This is a device we covered a while back, when it was in the embryonic stage of development. Now it’s ready to graduate into NICUs across the country, thanks to an FDA approval:
The Food and Drug Administration (FDA) today [December 20, 2006 –ed.] approved a first-of-a-kind medical device for the treatment of babies born with moderate to severe hypoxic-ischemic encephalopathy (HIE), a potentially fatal injury to the brain caused by low levels of oxygen. The Olympic Cool-Cap system is designed to prevent or reduce damage to the brains of these patients by keeping the head cool while the body is maintained at a slightly below-normal temperature. The Cool-Cap is manufactured by Olympic Medical Corporation of Seattle, WA.
“This approval brings new hope to parents of the approximately 5,000-9,000 babies each year who are born in the United States with moderate to severe hypoxic-ischemic encephalopathy,” said Dr. Daniel Schultz, director of FDA’s Center for Devices and Radiological Health. “Until now, there has been no effective treatment for these infants other than supportive care. Up to 20 percent of them died, and 25 percent suffered permanent disability because of neurological deficits.”
The Olympic Cool-Cap treats the patient by maintaining a steady flow of water at a selected cool temperature through a cap covering the infant’s head. The system, which consists of a cooling unit, a control unit, temperature probes and a water-filled cap, was found safe and effective in a study with 234 infants with moderate to severe HIE. At 18 months of age, there were fewer deaths and fewer severe cases of neurodevelopmental disability in the cooled group compared with the control group.
As conditions of the approval, Olympic Medical Corporation will set up a patient registry to collect information on device usage and to track treatment outcomes…
The Olympic Cool-Cap system, explained by the company:
All operator controls and displays are on the touch screen. This eliminates mechanical buttons and a separate keyboard, and it enables the clinician to enter commands and notes while viewing patient data. Critical patient data is displayed in larger, color coded numbers for easy reading. The software program guides the physician and staff through the cooling protocol from start to finish…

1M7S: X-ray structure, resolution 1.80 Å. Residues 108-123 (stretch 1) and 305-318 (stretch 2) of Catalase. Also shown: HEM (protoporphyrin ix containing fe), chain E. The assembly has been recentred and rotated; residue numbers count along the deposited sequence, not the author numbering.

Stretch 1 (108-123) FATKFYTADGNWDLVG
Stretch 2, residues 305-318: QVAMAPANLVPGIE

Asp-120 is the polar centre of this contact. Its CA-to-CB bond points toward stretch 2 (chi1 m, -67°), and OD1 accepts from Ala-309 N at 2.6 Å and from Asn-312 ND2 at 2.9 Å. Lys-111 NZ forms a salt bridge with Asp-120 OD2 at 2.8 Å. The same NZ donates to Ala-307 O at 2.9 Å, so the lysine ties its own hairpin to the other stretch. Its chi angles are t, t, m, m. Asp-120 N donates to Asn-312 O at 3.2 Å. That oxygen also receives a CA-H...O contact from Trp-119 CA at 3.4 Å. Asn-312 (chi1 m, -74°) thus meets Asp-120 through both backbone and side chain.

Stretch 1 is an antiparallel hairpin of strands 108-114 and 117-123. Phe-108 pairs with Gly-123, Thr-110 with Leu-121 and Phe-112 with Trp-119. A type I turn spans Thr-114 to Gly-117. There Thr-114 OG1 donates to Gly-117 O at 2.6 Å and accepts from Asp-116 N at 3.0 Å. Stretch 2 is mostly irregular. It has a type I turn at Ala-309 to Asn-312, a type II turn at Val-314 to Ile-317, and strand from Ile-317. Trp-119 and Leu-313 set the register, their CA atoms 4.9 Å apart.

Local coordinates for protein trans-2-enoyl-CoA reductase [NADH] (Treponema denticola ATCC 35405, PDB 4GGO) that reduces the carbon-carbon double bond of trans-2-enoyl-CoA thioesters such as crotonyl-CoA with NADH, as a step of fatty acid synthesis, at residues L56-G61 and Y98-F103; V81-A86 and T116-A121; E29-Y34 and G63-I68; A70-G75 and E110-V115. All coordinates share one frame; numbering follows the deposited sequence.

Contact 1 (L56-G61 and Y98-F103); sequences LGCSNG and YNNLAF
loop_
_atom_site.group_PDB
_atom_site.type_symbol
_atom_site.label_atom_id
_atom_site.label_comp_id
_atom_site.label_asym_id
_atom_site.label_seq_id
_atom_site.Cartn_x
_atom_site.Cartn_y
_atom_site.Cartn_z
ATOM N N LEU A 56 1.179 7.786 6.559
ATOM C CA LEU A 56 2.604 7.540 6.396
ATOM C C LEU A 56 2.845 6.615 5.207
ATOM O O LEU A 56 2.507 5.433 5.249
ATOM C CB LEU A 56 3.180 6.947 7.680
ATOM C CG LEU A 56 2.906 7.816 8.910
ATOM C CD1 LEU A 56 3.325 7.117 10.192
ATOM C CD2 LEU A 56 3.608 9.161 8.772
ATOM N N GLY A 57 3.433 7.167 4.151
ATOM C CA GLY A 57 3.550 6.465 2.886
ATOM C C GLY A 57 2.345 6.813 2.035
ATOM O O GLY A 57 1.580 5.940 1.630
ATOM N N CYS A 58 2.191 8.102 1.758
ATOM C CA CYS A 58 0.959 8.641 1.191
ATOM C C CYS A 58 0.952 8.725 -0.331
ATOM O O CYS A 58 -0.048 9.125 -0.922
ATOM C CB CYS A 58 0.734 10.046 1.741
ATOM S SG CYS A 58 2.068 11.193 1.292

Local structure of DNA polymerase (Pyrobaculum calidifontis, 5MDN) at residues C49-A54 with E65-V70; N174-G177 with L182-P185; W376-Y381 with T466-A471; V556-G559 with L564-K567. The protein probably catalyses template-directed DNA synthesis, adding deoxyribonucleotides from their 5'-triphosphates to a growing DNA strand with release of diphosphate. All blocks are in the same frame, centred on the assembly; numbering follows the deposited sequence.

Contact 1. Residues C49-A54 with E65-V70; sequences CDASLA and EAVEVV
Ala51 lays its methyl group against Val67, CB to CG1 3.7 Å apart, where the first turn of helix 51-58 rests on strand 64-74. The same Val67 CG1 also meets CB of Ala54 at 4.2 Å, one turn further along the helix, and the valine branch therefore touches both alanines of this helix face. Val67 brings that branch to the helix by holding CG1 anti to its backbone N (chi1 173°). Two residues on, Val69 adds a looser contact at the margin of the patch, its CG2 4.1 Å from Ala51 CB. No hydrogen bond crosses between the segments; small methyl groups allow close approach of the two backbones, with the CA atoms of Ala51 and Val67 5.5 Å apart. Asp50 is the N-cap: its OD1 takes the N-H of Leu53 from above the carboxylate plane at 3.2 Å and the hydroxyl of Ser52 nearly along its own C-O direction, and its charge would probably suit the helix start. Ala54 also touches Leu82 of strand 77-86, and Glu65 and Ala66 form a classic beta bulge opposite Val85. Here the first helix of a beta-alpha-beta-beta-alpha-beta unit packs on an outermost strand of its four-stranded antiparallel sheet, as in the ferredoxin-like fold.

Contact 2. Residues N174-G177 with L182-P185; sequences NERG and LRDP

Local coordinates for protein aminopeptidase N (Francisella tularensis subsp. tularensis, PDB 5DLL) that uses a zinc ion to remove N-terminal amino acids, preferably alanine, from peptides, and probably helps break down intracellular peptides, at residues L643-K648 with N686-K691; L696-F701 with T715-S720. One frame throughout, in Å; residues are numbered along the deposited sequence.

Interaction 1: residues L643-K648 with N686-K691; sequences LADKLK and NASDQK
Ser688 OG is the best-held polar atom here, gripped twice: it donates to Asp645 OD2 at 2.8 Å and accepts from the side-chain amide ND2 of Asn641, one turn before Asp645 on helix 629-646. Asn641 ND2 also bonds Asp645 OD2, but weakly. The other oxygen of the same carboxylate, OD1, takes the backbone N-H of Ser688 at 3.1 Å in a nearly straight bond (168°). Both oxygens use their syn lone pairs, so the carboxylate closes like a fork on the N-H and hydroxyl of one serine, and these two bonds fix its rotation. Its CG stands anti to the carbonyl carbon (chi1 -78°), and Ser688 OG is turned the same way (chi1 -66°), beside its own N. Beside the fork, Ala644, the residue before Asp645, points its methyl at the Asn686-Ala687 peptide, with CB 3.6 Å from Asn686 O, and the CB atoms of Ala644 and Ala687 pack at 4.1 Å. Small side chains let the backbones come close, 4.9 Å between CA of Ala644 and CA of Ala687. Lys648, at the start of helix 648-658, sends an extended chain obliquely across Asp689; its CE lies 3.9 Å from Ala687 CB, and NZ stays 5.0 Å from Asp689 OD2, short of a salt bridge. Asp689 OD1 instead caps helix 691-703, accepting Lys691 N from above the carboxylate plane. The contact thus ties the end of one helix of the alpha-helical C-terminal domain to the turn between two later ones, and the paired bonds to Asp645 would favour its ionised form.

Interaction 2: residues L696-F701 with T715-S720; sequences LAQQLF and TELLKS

A solid-state water cooler (not a refrigerator compressor) is used for more rapid and precise temperature control. Temperature response is 0.1° C. The solid-state cooler is also very reliable and quiet. Water flow rate and pressure are accurately maintained for all size caps. Filling and draining the cooling unit is simple and fast. The cooling unit is fill by connecting it to any readily available one-litre bag of sterile water. At the end of the treatment, the water is drained back into the bag for disposal. No internal cleaning of the cooling unit is required after use, except for periodic maintenance.
The Cooling Cap
The cooling cap itself was designed for the clinical trial and incorporates refinements based on experience during the trial. It consists of a water recirculating cap next to the infant’s skin which is covered by an insulated outer cap. The cap provides uniform and controlled cooling of the critical region of the head. The inner cap has a network of channels that recirculate water from the cooling unit for efficient and controlled heat transfer. The pattern of the water channels provides maximum and uniform cooling contact with the head and prevents pressure points. To help maintain the desired cap cooling temperature, the outer cap is insulated and is covered with reflective metal foil to minimize heating caused by the radiant warmer. The disposable cooling cap is furnished in three sizes.